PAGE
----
Mr Cameron’s two-way mirror

Chris Baraniuk has written an excellent piece for Wired, clinically dissecting David Cameron’s policy on law enforcement access to digital data. It’s not a pretty sight, but that’s not Chris’ fault. A dissected naked mole rat is never going to be a pretty sight… not even to other naked mole rats.

Mr Cameron seems to be making a serious bid to drag us back to the “crypto wars” of the late 90s, making opportunistic use of the Charlie Hebdo shootings to press for more powers of communications interception.

Let’s leave aside, until a later blog post, the irony of making statesmanlike soundbites about freedom of speech one day, and then taking steps to ensure it’s impossible the next; or the damage that would be done to our economy if no two parties can transact securely online; or the stagnant Internet backwater that Britain will become, if we can’t use the same standard security technology as everyone else…

Instead, for today let’s just look at one other reason why Mr Cameron’s proposals should be met with a resounding and unanimous “No”. And I apologise for doing this, but I’m going to have to mention Tony Blair. You see, I heard him on the radio saying that “look, y’know, I’m sorry if I had to make hard decisions, but…” and so on. It was all like a grisly flashback – the same glib phrases, the same glo”al stop, and the same sophistry of twisting a failure into the semblance of a virtue.

He was talking about the deals done with Sinn Féin in the run-up to the Good Friday agreement, and the so-called On The Run letters that were issued to people the government had no intention of bringing to justice. At least, that was the theory. In practice, one of the letters went to John Downey, and subsequently caused the collapse of the 2014 trial for the Hyde Park bombing of 1982. Mr Blair admits that Mr Downey should never have received such a letter. About 180 “OTR” letters are said to have been issued.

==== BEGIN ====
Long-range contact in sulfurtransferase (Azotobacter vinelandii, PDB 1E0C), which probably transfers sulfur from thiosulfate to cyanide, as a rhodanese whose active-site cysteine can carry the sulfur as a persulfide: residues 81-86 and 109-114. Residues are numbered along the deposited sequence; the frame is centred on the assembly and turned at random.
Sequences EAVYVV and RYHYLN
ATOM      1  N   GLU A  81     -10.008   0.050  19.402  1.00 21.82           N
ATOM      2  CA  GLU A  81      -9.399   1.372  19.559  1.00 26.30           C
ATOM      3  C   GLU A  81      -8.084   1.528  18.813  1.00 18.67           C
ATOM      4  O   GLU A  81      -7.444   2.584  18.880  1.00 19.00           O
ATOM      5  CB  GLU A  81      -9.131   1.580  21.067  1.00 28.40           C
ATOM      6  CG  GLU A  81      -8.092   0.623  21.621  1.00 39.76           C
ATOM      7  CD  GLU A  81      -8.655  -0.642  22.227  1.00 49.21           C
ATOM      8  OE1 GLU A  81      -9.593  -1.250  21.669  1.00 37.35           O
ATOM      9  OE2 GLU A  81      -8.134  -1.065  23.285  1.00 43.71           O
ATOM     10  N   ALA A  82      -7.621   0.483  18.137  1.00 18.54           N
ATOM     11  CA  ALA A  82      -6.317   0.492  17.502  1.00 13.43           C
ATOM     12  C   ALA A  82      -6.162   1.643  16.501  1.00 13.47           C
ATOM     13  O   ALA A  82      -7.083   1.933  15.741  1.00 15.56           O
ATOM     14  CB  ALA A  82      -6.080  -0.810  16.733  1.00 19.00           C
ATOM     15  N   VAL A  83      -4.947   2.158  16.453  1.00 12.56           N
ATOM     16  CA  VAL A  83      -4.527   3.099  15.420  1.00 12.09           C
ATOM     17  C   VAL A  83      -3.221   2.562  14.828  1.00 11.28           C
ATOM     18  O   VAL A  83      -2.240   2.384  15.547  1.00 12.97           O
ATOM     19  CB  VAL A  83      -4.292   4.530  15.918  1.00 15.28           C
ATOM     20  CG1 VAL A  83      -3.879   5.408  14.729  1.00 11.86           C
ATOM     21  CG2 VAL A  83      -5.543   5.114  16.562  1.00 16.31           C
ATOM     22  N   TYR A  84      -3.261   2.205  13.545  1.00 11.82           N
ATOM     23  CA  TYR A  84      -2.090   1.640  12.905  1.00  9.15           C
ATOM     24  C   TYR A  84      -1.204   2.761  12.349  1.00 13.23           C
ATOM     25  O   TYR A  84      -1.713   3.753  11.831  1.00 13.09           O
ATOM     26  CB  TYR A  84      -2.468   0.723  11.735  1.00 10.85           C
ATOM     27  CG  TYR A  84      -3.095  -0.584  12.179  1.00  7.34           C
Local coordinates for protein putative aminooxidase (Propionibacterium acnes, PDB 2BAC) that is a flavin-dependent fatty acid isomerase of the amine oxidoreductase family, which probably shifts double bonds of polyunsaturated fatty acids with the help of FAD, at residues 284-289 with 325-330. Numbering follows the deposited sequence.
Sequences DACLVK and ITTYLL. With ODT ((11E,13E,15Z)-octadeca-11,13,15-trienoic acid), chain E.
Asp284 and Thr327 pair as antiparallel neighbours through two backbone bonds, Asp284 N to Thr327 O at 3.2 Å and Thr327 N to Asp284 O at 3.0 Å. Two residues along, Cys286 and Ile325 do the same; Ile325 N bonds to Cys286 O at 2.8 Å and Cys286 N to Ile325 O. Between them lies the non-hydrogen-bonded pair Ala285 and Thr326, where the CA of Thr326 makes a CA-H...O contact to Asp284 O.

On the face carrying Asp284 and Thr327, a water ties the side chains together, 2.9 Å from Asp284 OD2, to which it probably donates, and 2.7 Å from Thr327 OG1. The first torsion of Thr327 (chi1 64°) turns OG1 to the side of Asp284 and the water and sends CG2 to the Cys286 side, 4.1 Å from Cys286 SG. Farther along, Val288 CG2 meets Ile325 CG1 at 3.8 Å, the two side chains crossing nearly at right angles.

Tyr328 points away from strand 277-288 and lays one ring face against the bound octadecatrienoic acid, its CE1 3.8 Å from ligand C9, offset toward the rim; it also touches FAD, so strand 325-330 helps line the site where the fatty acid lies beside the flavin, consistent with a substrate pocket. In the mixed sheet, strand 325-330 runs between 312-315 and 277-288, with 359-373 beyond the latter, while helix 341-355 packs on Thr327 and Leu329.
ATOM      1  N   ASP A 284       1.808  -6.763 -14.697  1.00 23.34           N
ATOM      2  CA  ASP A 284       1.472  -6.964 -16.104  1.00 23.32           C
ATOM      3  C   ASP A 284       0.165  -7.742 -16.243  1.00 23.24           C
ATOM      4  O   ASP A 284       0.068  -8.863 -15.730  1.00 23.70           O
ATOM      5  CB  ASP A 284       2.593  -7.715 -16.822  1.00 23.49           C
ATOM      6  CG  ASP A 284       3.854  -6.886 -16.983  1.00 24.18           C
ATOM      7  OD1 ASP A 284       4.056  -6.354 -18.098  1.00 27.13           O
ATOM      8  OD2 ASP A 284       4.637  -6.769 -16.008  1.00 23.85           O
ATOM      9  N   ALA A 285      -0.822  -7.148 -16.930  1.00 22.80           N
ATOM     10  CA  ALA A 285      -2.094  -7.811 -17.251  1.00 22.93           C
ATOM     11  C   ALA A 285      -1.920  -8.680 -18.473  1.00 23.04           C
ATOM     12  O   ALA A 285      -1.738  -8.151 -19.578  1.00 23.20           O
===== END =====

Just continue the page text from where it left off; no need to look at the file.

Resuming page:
So, on the available evidence, the authorities had a failure rate of one in a hundred and eighty… and this in an identified group of people in whom it already had an intense law enforcement and intelligence interest. These people had already been the focus of long-term investigation and, no doubt, surveillance, and still, one of them was inappropriately granted immunity from prosecution.

The perennial adage from the counter-terrorism lobby is that “we have to win every time: the terrorists only have to win once”. What the OTR letters illustrate is that the terrorists don’t even have to win: all they need to do is wait for the government to mess up. More communications interception means more data; more data means more interpretation; more interpretation means more cock-ups; more cock-ups mean more miscarriages of justice, and those make us less democratic and less secure.